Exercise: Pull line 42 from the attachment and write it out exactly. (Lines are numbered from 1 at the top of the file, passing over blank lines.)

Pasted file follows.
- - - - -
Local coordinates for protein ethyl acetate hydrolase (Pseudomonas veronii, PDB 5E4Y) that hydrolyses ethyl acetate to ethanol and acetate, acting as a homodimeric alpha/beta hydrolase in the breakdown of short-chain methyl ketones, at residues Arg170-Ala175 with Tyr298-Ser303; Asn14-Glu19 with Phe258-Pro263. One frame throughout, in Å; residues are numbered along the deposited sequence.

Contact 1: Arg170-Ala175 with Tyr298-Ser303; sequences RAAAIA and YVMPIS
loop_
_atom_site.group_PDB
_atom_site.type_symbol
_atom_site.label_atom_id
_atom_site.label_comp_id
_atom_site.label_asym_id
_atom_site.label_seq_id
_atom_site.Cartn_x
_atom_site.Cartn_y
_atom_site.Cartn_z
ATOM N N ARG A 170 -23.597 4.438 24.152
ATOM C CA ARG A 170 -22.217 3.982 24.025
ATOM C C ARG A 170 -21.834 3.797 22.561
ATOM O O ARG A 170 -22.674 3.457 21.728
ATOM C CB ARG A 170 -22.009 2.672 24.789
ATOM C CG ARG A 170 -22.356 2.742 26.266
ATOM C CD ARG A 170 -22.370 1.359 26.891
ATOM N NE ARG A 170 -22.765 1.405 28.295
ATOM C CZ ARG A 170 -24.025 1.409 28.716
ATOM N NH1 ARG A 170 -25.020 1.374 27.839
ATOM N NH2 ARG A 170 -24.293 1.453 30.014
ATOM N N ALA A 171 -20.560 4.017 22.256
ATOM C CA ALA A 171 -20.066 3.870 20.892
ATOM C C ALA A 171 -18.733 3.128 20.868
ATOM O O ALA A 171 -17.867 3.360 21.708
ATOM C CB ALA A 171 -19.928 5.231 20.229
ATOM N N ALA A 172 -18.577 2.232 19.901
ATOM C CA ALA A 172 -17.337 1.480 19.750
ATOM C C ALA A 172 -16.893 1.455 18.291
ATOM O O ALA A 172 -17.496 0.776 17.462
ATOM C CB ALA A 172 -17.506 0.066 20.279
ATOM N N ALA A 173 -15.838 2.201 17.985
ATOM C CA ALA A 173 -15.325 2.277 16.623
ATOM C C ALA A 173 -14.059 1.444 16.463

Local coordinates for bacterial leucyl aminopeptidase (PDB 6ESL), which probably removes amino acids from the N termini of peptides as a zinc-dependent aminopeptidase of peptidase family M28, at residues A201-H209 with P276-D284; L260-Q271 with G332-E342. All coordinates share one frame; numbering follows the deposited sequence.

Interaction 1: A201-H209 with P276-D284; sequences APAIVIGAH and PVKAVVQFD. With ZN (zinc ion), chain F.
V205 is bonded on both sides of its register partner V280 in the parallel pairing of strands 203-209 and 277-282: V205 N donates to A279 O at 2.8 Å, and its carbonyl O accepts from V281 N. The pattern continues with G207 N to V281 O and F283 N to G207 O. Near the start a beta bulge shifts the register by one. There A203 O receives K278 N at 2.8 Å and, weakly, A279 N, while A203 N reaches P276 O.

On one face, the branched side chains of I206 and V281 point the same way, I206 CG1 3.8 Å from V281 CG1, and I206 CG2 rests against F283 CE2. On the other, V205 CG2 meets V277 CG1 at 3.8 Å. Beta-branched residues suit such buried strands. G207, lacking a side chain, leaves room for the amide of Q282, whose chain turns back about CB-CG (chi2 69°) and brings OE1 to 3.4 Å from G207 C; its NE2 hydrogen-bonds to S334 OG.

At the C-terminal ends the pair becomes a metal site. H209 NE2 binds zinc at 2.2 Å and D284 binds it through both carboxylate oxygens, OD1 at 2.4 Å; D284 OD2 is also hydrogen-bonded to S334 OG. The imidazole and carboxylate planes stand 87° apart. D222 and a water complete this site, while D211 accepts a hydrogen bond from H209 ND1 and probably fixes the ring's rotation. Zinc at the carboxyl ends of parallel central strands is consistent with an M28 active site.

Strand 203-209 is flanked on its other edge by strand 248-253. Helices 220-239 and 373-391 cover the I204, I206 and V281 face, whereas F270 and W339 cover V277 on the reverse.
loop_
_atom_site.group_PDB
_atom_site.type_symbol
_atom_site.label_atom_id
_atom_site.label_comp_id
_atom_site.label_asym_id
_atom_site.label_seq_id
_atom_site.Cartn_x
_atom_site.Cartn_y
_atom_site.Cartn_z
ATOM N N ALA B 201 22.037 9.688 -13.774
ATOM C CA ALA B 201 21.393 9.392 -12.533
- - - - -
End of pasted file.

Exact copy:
Strand 203-209 is flanked on its other edge by strand 248-253. Helices 220-239 and 373-391 cover the I204, I206 and V281 face, whereas F270 and W339 cover V277 on the reverse.